JACKSONVILLE, Fla. – Duval County’s District 6 school board seat represents much of Jacksonville’s westernmost end.
Running for the seat is incumbent Charlotte Joyce. She’s a former teacher and magnet coordinator. She recently became a grandmother.
Also on the ballot is PTA leader and former accountant Tanya Hardaker, who is a mother to seven children -- both biological and adopted -- all enrolled in Duval County Public Schools.
VOTER’S GUIDE: Duval County School Board, District 6
Whoever the voters choose will immediately have to address how to handle one of the district’s more pressing issues -- a shortage of more than 400 teachers and hundreds more support staff. A measure on the same ballot as this race would raise property taxes to pay for an increase in teacher salaries.
Hardaker said she supports the measure as a means of keeping pay competitive.
“So we not only want to pay our teachers a living wage, but we also want to encourage our teachers with our language, with our rhetoric, with our support, and I think that if we vote the millage rate, I think that’s a way to show our teachers, we appreciate you,” Hardaker said.
Joyce on the other hand said she doesn’t believe the millage rate increase is the right way to increase salaries.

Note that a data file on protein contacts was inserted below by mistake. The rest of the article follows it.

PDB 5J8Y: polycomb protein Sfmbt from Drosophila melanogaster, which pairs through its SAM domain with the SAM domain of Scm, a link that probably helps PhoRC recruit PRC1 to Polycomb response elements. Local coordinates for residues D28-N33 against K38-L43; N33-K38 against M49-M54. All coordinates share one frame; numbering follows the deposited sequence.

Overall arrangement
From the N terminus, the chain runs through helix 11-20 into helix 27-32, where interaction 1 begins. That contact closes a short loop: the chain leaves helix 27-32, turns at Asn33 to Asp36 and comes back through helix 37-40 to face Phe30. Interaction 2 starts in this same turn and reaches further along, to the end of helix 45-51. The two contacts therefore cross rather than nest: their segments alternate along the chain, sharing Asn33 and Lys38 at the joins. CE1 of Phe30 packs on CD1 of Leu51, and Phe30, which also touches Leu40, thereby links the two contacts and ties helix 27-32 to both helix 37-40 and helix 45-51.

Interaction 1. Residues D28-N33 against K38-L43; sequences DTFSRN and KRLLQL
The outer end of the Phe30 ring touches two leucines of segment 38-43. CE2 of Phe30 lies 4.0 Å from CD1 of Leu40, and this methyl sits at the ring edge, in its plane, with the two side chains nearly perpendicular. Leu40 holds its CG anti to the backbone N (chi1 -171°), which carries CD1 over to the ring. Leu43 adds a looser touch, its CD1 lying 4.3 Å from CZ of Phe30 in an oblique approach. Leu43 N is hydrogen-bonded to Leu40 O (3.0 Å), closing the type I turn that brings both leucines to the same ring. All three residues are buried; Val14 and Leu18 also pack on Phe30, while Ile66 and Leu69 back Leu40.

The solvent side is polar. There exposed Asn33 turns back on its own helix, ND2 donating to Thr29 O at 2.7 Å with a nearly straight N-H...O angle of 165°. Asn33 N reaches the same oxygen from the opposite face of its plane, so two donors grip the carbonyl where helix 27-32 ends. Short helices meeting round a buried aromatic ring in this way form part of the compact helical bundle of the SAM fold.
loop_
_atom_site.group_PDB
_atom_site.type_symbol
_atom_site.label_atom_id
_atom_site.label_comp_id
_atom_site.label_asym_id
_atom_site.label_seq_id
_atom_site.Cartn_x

“I voted against the millage increase, and I did that because, at the end of the day, this has not been bargained,” Joyce said.
“I just thought it would be fair to the taxpayer to know how much your teacher is going to get from the millage increase,” she added.
Whether the millage rate increase passes or not, both candidates say they want to support teachers in the classroom.
“I would say that it’s going to be vital that we support teachers in the classroom, that when they are having issues with students discipline-wise, that we put behavior interventionists in those schools to help support those teachers,” Joyce said. “I think that’s gonna go a long way in getting teachers to stay in the system.”
Hardaker said a bigger problem teachers are dealing with is political battles being dragged into the hallways and classrooms of schools across the state. Places, she said, which had been largely shielded from ugly partisan battles.
“People are calling our teachers terrible things,” Hardaker said. “Our teachers are not there to indoctrinate anybody. They’re there to teach. They’re teaching reading and writing. They barely have time to do that and to do it well. So we not only want to pay our teachers a living wage, but we also want to encourage our teachers with our language, with our rhetoric, with our support.”
One of the most potent controversies is the recent state law that limits how conversations about gender identity and sexual orientation are talked about in schools.
Editorial note: An earlier version of this story cited Joyce’s experience as a former substitute teacher. Her experience was that of a former teacher. The current version of the story reflects this change.